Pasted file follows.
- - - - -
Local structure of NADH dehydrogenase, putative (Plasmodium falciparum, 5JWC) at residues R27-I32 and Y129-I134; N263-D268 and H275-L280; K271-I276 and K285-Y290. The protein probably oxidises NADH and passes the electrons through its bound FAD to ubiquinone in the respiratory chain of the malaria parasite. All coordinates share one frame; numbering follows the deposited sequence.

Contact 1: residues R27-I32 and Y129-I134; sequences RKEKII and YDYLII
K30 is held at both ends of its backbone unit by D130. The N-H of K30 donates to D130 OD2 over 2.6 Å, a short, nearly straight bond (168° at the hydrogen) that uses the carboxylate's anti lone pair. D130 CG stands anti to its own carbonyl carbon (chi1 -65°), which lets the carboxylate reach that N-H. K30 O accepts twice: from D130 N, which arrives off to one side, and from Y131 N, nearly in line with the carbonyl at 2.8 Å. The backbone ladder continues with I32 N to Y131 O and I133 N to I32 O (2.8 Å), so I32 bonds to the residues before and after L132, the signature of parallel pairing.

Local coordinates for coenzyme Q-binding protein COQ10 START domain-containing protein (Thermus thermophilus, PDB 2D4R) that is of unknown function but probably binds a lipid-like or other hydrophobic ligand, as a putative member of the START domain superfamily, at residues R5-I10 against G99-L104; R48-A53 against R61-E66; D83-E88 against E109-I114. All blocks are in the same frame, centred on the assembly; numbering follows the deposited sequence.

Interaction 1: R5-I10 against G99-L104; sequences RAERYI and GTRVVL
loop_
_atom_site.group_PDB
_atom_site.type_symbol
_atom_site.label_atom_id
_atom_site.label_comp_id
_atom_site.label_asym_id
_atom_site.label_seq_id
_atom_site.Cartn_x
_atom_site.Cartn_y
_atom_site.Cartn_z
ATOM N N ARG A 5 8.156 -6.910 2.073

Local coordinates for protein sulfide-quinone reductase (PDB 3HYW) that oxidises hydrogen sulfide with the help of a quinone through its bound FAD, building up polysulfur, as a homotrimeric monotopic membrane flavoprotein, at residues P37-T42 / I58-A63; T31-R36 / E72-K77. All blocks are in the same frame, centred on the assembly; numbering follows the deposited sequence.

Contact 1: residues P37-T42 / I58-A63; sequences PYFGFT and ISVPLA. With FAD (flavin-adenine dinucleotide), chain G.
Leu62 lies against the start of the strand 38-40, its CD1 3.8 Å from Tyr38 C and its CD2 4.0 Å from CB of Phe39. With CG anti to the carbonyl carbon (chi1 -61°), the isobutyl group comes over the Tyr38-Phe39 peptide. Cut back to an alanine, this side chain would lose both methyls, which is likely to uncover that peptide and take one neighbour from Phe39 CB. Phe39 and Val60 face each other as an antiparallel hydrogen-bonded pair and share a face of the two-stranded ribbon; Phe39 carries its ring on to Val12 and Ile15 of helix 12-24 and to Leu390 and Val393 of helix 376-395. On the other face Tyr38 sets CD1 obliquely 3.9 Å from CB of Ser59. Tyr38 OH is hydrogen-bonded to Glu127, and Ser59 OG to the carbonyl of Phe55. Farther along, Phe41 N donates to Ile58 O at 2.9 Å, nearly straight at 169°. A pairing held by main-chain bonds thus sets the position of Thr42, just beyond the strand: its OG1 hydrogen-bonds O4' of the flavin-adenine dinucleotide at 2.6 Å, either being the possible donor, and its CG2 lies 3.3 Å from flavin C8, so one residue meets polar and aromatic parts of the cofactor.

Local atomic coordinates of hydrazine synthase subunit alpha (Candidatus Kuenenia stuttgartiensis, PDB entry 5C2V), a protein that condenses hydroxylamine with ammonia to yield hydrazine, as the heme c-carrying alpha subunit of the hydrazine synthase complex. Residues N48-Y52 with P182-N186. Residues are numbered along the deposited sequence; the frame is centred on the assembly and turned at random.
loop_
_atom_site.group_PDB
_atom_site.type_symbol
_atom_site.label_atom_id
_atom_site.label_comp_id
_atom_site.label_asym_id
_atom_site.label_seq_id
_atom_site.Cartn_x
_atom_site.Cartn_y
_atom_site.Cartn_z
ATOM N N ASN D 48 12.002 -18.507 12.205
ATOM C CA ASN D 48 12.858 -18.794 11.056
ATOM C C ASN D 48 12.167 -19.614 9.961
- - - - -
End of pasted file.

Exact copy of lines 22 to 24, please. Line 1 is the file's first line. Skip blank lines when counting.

_atom_site.group_PDB
_atom_site.type_symbol
_atom_site.label_atom_id